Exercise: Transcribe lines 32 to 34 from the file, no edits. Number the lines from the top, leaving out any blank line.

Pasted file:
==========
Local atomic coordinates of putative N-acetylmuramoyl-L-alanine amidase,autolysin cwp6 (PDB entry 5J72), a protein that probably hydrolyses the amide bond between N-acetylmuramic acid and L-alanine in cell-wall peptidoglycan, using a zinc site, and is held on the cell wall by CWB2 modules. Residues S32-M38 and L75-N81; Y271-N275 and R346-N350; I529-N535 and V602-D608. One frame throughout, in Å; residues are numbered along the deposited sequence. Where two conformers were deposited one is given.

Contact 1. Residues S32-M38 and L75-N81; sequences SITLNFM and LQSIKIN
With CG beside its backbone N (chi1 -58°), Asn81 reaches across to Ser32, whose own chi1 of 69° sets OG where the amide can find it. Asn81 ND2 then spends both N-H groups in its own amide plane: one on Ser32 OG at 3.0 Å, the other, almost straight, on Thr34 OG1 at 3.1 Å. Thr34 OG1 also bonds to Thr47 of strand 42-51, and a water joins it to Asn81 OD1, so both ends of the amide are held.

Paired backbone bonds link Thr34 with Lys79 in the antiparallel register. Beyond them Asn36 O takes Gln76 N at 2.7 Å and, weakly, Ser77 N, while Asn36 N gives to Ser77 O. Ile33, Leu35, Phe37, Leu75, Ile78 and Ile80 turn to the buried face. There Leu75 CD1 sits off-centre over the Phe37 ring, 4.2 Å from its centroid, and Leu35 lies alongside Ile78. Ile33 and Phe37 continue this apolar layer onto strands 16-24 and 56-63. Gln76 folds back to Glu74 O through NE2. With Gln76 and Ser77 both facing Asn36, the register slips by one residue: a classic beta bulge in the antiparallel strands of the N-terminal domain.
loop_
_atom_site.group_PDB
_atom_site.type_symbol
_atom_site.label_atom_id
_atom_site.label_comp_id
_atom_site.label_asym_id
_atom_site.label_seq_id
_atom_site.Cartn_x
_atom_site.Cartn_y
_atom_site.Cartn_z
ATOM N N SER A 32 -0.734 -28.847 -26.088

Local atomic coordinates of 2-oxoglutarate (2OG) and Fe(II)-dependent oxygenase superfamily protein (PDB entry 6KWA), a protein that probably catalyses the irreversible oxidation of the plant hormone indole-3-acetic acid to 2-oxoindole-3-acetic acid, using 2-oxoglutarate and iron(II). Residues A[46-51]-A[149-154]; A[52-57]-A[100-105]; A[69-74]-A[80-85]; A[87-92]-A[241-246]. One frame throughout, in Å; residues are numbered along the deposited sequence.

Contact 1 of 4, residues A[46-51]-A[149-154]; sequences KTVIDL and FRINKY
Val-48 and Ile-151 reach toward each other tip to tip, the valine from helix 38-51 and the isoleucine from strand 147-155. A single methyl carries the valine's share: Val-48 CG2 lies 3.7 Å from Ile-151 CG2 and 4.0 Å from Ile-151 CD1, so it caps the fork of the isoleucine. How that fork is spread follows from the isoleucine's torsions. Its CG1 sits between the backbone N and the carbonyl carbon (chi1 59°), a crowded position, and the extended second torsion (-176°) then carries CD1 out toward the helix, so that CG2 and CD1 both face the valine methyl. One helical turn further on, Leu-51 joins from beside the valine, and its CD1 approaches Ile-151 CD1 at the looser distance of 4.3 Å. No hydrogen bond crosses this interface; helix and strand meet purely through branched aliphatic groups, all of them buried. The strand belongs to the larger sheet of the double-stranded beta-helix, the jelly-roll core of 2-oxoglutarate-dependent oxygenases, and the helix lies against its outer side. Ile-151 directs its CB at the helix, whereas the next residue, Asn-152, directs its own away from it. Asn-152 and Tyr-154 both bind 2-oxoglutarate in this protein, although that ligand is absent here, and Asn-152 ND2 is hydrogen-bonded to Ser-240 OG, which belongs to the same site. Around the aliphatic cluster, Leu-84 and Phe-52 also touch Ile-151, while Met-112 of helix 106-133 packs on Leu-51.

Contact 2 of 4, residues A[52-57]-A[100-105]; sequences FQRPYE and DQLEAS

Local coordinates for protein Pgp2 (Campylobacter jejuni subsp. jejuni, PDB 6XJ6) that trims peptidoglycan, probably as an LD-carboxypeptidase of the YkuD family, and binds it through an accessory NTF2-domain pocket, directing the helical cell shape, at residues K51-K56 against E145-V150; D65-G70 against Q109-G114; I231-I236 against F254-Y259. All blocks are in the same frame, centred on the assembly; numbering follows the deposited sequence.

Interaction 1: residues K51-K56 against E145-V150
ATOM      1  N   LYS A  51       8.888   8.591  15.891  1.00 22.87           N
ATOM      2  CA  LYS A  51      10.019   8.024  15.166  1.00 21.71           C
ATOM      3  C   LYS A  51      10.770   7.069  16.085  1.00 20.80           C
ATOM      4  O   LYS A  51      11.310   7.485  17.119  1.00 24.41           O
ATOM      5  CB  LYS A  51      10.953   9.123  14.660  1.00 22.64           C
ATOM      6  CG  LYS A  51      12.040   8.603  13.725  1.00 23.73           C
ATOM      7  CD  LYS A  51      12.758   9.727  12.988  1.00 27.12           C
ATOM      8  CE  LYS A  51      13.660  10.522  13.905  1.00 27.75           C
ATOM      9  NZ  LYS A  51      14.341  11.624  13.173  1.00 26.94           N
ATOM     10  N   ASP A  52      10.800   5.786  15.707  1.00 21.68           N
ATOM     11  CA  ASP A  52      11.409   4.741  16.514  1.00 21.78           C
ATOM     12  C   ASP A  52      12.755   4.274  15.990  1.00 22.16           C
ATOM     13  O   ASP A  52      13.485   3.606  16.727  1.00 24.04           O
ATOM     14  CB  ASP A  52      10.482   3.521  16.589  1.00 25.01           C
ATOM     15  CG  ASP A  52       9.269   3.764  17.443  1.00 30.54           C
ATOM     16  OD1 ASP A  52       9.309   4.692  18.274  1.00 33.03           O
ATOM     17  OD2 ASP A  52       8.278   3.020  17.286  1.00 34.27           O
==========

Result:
ATOM     11  CA  ASP A  52      11.409   4.741  16.514  1.00 21.78           C
ATOM     12  C   ASP A  52      12.755   4.274  15.990  1.00 22.16           C
ATOM     13  O   ASP A  52      13.485   3.606  16.727  1.00 24.04           O